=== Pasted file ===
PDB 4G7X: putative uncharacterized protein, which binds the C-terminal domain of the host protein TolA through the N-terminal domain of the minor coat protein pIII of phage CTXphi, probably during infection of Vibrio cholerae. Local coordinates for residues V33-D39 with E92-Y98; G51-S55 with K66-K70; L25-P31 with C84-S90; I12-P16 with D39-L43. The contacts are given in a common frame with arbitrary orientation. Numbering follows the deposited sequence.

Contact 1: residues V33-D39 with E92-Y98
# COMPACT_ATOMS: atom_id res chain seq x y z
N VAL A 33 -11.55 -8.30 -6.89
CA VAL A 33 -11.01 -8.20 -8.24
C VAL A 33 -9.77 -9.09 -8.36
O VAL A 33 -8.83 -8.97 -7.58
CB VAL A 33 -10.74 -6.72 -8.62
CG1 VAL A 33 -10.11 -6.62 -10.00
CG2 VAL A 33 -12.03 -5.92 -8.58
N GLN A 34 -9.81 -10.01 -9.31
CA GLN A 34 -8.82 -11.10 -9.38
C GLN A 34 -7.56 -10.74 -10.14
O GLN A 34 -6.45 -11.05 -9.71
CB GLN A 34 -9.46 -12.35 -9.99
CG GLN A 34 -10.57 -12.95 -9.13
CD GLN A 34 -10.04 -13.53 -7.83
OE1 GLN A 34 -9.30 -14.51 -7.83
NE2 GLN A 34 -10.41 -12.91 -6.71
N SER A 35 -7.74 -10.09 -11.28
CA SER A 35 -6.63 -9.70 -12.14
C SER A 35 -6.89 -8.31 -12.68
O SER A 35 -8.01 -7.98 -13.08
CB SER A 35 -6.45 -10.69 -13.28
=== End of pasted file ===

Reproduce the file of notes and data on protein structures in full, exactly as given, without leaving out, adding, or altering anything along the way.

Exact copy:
PDB 4G7X: putative uncharacterized protein, which binds the C-terminal domain of the host protein TolA through the N-terminal domain of the minor coat protein pIII of phage CTXphi, probably during infection of Vibrio cholerae. Local coordinates for residues V33-D39 with E92-Y98; G51-S55 with K66-K70; L25-P31 with C84-S90; I12-P16 with D39-L43. The contacts are given in a common frame with arbitrary orientation. Numbering follows the deposited sequence.

Contact 1: residues V33-D39 with E92-Y98
# COMPACT_ATOMS: atom_id res chain seq x y z
N VAL A 33 -11.55 -8.30 -6.89
CA VAL A 33 -11.01 -8.20 -8.24
C VAL A 33 -9.77 -9.09 -8.36
O VAL A 33 -8.83 -8.97 -7.58
CB VAL A 33 -10.74 -6.72 -8.62
CG1 VAL A 33 -10.11 -6.62 -10.00
CG2 VAL A 33 -12.03 -5.92 -8.58
N GLN A 34 -9.81 -10.01 -9.31
CA GLN A 34 -8.82 -11.10 -9.38
C GLN A 34 -7.56 -10.74 -10.14
O GLN A 34 -6.45 -11.05 -9.71
CB GLN A 34 -9.46 -12.35 -9.99
CG GLN A 34 -10.57 -12.95 -9.13
CD GLN A 34 -10.04 -13.53 -7.83
OE1 GLN A 34 -9.30 -14.51 -7.83
NE2 GLN A 34 -10.41 -12.91 -6.71
N SER A 35 -7.74 -10.09 -11.28
CA SER A 35 -6.63 -9.70 -12.14
C SER A 35 -6.89 -8.31 -12.68
O SER A 35 -8.01 -7.98 -13.08
CB SER A 35 -6.45 -10.69 -13.28